Additionally, if you are looking into changing over some of your external products like soaps and lotions, and are wondering what all the hubbub regarding chemicals is about, you can start with this easy read and go from there.

More on "chatting it up" later in this series!

For now - do you have some more great resources and insight you could share with us?

Mrs H

This series is linked up at Monday Mania

Friday, May 25, 2012

I Like Convenience: Mind-Blowing

Dear handy helpers,

While I am a firm believer in make-it-yourself, do-it-yourself, all-from-scratch and all-natural, I still like to make things as handy and convenient as possible.  While still being scratched and natural and all that.

Which is why my mind was blown when I accidentally stumbled across this.

Order wide-mouth here, ... and regular-mouth here.

Can I have, like, fifty?

Mrs H

tweet us @_mrs_h for chewy nuggets
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P.S. As the owner of well over a thousand mason jars and the user of them for everything imaginable, I can think of limitless thousands of ways to put this Item of Amazingness to use ... but in case your mind isn't blown enough, get more ideas here.

Thursday, May 24, 2012

Shopping Fun for Young'uns

Dear readers of the parental status and those with young children readily available to them,

Here is a fun idea from Katie at Simple Homemade for shopping at the farmer's market (or grocery store, really!) with your bright-eyed, wet-eared child - Farmer's Market Bingo!

You can use the sheet provided, or create your own.  You can spot items to make BINGO, or you could make a (handwritten or fancily printed) sheet out of your grocery list and purchase items to reach the BINGO!

We saw a beautiful butterfly at a recent farmer's market here in Virginia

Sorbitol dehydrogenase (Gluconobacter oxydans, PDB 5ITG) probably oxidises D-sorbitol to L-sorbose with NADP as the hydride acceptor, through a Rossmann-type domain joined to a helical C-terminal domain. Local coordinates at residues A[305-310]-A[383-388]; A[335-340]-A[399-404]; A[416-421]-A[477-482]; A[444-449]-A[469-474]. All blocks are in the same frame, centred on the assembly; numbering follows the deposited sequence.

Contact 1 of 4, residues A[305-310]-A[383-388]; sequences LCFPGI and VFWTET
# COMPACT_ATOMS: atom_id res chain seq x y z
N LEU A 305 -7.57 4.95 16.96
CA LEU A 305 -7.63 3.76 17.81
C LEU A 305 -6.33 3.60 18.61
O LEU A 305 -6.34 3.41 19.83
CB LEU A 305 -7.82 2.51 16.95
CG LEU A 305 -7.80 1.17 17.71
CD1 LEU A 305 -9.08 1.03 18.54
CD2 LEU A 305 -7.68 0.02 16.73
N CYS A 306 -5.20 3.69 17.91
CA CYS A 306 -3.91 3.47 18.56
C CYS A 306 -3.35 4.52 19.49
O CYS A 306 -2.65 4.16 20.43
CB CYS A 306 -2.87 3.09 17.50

It obligingly unfolded its wings and posed for a picture!
I really just want to play Farmer's Market Bingo myself now, do I get a prize if I win?

Mrs H

Tuesday, May 22, 2012

Eating Part I: We're Thinking About It, Or, When a Pig Sty Comes in Handy

Dear conscious readers,

And I hope you are conscious (my blog isn't that boring, I hope!)...

It seems as though most of us are making an effort to eat better, or more nutritiously, in some way.  Whether it's trying to cut back on fats and sugars, transition into a vegetarian diet, or choose organic foods, everybody is becoming more and more conscious of the choices involved in eating.

Living the whole foods/chemical-free lifestyle can be a daunting task to look at.  Suddenly we're being told to avoid all dairy, or only buy raw dairy, or make our own dairy (OK, that last only applies to new moms).  Produce should be organic.  No, local.  No, fresh.  Or all three.  Actually, if you are really serious about this, just hang some buckets from the rafters, and put some pots in the windows, and grow your own broccoli sprouts.  Make your own pots, by the way.  Here's a pamphlet on how-to.  Whole wheat flour, red not white, ground by unifine process to preserve the nutrients, or better yet buy the berries and grind it yourself!  No, just go outside and grow a mini wheat field in your backyard.  Have a backyard farmstead!  Buy organic eggs.  No, buy free-range eggs.  Better yet, raise your own chickens.  Hide them from the neighbors if it's illegal in your city.  Can produce.  Better yet, dry produce.  No, freeze it.  No, just buy a ton of onions and stow them under the bed.  Eat kefir every day.  Make it yourself, store-bought kefir is of the devil.  Get lots of enzymes; learn about intestinal flora.  Wash your hands.  Don't wash them.  Thirty seconds - make it two minutes!  Bring your own soap.  You can't trust the soap they put in plastic bottles ... it might have parabens.  You'll die.  Sodium laureth!  Toothpaste?  Mouthwash?  Hand lotion?  Your deodorant is killing you ... You shouldn't use plastic containers - no, just not that kind of plastic.  Are you serious about your health?  Make curds and whey!  Eat the spider, too, it contains living enzymes critical to health ...